Faith & Life

SEASON OF PREPARATION

Catholics Mark Advent with Restraint, Penance and Good Works

By Cathi Douglas     11/30/2018

Have you ever wondered why the liturgical color for Advent is purple, just like Lent? Or why Catholics don’t sing Christmas carols in church during Advent? 

Both are seasons of preparation for great feast days, so Advent, like Lent, is a solemn season of prayer and penance. The U.S. Conference of Catholic Bishops says Advent includes an element of penance “in the sense of preparing, quieting and disciplining our hearts for the full joy of Christmas. This penitential dimension is expressed through the color purple, but also through the restrained manner of decorating the church and altar.”  

Restrained use of music and musical instruments is part of a long Church tradition of Advent understatement. Quoted in a Catholic News Service story by Carol Zimmerman published last December, Timothy Brunk, a Villanova associate professor of theology and religious studies, notes that even though Advent doesn’t have the penitential pull of Lent, the season is a good time to spiritually prepare. 

Such actions – including sharing a penance service, serving meals to the homeless, making charitable gifts or meditating on the rosary – offer a welcome reprieve from the crazy bustle of the shopping season. They force us to focus on preparing to joyfully celebrate the birth of Jesus. Here are two more ways to prepare. 

 

Advent wreaths 

Advent wreaths are constructed of a circle of evergreen branches into which four candles are inserted, representing the four weeks of Advent. Ideally, three candles are purple, and one is rose, but white candles can also be used, says the USCCB. The progressive lighting of the candles symbolizes the expectation and hope surrounding our Lord’s first coming into the world and the anticipation of his second coming.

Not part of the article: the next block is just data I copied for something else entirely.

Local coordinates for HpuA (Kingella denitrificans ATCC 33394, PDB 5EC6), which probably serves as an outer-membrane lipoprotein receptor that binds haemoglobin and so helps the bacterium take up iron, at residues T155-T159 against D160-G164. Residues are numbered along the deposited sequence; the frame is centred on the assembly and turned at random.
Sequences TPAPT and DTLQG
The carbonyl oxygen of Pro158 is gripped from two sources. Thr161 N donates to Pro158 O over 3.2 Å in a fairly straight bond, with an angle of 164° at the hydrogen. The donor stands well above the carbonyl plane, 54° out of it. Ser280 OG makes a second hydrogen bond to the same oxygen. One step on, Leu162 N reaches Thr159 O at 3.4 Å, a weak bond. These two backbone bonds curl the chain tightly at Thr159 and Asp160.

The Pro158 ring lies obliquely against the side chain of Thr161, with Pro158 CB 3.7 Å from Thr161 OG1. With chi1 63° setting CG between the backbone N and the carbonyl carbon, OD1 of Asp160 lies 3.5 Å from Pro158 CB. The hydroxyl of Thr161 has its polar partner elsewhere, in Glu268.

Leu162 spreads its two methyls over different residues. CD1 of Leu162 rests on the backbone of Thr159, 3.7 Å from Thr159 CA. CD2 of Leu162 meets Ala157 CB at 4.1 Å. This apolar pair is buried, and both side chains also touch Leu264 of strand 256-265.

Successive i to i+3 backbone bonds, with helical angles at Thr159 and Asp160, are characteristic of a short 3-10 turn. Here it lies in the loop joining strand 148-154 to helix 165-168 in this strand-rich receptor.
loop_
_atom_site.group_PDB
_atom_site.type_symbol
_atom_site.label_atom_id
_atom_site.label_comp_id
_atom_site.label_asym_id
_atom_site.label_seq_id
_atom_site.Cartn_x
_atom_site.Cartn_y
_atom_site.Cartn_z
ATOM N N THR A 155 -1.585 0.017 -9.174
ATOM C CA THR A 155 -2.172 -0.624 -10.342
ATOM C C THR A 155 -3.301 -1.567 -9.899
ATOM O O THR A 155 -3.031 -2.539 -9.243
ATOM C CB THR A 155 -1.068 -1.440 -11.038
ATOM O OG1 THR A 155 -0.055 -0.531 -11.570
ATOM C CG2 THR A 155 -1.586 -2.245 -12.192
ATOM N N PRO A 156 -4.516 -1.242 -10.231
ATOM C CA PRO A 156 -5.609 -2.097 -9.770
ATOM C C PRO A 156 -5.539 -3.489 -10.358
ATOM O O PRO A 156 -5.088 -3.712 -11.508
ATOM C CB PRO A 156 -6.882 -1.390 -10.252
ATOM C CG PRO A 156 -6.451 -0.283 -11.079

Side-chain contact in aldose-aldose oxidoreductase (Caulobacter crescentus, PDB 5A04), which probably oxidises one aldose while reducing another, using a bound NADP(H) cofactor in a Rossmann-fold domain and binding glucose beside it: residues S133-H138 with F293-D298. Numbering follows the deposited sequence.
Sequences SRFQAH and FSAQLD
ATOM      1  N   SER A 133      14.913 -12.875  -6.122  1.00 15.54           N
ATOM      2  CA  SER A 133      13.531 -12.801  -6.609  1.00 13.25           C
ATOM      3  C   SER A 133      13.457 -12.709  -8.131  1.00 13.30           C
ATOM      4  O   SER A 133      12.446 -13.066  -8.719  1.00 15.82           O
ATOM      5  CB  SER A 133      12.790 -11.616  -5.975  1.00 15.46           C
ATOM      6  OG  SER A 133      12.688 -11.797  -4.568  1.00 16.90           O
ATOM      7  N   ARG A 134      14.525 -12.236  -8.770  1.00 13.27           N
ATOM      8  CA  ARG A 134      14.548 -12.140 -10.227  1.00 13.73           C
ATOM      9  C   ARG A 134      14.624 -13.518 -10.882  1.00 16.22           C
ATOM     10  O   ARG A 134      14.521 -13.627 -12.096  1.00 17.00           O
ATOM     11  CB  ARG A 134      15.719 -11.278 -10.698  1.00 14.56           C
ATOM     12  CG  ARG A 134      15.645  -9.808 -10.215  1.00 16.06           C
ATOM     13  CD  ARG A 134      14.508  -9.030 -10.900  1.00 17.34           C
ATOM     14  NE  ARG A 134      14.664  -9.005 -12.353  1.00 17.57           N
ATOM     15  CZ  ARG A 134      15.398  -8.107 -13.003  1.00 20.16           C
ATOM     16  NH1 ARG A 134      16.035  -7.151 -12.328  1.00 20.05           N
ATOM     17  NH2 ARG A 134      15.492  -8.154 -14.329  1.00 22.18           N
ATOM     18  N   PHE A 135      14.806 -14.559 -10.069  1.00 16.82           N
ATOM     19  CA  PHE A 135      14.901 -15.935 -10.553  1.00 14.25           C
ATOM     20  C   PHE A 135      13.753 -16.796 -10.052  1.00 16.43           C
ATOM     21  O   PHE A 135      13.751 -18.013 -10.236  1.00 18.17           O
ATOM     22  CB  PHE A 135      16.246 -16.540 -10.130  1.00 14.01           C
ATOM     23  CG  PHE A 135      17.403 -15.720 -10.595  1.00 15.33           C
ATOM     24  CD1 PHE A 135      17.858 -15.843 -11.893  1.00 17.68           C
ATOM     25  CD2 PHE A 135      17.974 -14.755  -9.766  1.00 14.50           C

The purple candles symbolize the prayer, penance, and preparatory sacrifices and good works undertaken at this time. The rose candle is lit on the third Sunday, Gaudete Sunday, when the priest also wears rose vestments at Mass. Gaudete Sunday is the Sunday of rejoicing, because the faithful have arrived at the midpoint of Advent and they are close to Christmas. 

The family Advent wreath should be prepared, and the first candle lit at suppertime on the first Sunday of Advent. A parent should bless the wreath; a blessing can be found at www.usccb.org/prayer-and-worship/liturgical-year/advent. 

 

Blessing of the Christmas tree 

Christmas trees are thought to originate in medieval mystery plays that depicted the tree of paradise and the candle that symbolized Christ, the light of the world. Many families keep the tree in place until Epiphany. The lights are illuminated after the tree is blessed. A Christmas tree blessing can be found at the USCCB website. It concludes with this prayer: 

“Lord our God, 

we praise you for the light of creation: 

the sun, the moon, and the stars of the night. 

We praise you for the light of Israel: 

the Law, the prophets, and the wisdom of the Scriptures. 

We praise you for Jesus Christ, your Son: 

he is Emmanuel, God-with-us, the Prince of Peace, 

who fills us with the wonder of your love. 

“Lord God, 

let your blessing come upon us 

as we illumine this tree. 

May the light and cheer it gives 

be a sign of the joy that fills our hearts. 

May all who delight in this tree 

come to the knowledge and joy of salvation. 

We ask this through Christ our Lord. 

Amen.”  

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